3.3.3 The Information Processing Model: The Mind as a Computer

3.3.3 The Information Processing Model: The Mind as a Computer

Philosophers, psychologists, and educators have frequently proposed metaphors based on the advanced technology of their times to understand the mind. Locke's view of the mind was really a mental chemistry model. Information processing theory sees the mind as a computer analyzing symbolic code data with strings of commands (software programs) through electronic computers with hardware components such as input devices, working memory, and long-term storage. This led to several findings concerning cognition and memory:

  1. Adult memory can be characterized by a multistoried model: A vast amount of unanalyzed information is captured for a fraction of a second (visual) to a couple of seconds (auditory) in a sensory store. Attending to information captures it and moves it to a short-term store before it fades. Children as young as 5 have a similar sensory memory size but less attention capability. Short-term memory, or working memory, holds 7 ±2 bits of information for a maximum of 30 seconds unless some strategy is used to remember it, such as chunking digits, or rehearsing, linking or grouping items in a meaningful way. Children in Western formal schools have deficiencies in these strategies (software programs) until about age 11 or 12, but they can be taught the strategies as young as first grade. Younger children who use these strategies remember more than their peers, but they may not transfer the useful strategies successfully to new settings. Use of such elaborative strategies sends information to long-term storage, which has large, indefinite size, and duration limits.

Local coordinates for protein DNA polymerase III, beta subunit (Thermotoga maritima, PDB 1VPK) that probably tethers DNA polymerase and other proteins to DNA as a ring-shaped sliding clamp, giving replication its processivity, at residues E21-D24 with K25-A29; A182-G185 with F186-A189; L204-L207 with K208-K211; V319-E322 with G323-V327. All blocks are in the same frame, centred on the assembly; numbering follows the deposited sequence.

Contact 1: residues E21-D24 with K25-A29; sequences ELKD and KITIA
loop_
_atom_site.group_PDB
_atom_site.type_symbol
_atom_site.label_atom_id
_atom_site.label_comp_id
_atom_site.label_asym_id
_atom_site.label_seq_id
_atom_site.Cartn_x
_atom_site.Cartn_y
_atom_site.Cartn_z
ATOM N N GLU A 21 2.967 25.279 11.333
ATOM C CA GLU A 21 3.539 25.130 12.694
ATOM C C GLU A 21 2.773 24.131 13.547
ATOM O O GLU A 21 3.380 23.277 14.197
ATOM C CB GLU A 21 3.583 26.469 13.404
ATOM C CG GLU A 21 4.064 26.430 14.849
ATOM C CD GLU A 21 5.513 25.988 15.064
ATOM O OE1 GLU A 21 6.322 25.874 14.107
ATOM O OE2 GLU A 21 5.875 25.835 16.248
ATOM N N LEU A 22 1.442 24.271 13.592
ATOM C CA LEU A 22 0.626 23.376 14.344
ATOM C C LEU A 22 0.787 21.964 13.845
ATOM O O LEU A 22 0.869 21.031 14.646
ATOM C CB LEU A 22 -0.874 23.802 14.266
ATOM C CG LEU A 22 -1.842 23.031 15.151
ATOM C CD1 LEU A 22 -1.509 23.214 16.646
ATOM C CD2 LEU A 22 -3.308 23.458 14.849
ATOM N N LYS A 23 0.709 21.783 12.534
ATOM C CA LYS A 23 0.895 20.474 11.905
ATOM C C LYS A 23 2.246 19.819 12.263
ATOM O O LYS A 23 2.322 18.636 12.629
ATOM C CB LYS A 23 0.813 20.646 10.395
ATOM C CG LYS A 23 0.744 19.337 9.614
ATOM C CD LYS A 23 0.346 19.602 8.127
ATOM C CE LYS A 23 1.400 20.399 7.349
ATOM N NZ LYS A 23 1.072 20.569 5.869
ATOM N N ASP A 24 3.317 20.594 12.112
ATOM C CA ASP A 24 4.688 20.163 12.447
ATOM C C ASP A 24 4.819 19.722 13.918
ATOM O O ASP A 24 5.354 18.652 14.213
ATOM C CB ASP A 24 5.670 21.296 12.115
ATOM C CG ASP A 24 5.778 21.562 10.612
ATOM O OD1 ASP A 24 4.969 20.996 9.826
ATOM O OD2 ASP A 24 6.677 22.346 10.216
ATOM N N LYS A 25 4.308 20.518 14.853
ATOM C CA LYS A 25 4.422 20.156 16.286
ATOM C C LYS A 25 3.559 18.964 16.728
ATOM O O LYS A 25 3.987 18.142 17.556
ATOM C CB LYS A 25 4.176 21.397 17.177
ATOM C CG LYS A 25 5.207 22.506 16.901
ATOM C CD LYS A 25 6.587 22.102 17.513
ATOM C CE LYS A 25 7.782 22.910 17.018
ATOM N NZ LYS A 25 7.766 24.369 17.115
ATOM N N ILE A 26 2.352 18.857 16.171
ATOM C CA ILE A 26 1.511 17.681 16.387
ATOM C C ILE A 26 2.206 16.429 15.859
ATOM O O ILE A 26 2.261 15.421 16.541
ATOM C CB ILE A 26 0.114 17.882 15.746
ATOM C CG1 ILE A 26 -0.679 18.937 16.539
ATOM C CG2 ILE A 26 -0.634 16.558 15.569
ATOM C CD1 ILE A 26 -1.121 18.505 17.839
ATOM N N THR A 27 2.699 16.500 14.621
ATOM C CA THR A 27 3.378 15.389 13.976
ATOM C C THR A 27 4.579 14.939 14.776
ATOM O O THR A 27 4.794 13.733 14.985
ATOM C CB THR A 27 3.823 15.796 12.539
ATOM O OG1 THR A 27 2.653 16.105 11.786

2. Elementary school children lack the ability to deploy memory and thinking strategies effectively, even though they would be helpful, because they lack metamemory or metacognition. That is, they may not accurately think about memory or think about thinking the relevant experience to know which strategies to use in which contexts, or find it very difficult to monitor their own thinking processes while using them. However, considerable research suggests that predicting what will come next in a paragraph, estimating how many things they might remember, or the end product of a math problem, helps them learn such skills. Similarly, summarizing, checking one's work, formulating questions about reading passages or other exercises in thinking about thinking promote metacognition, which can be conceptualized as higher order programs about how to deploy strategies and which tend to promote comprehension without endangering calculation or word decoding skills. One useful method is to coax the child to compare the results of using an effective strategy with one that is not effective, rather than the procedures themselves.

The child is seen as a more active learner in the information processing approach, but the major change in development is still the content in the child's head, in terms of meaningful knowledge about concepts, strategies, and metastrategies (strategies for using strategies). Hardware changes less than software and data. In this metaphor, children are also being compared with adults as the standard, rather than taken on their own terms. (For useful summaries of this position, see Klahr & Simon, 2002; Schneider & Pressley, 1997; Siegler, 1996.)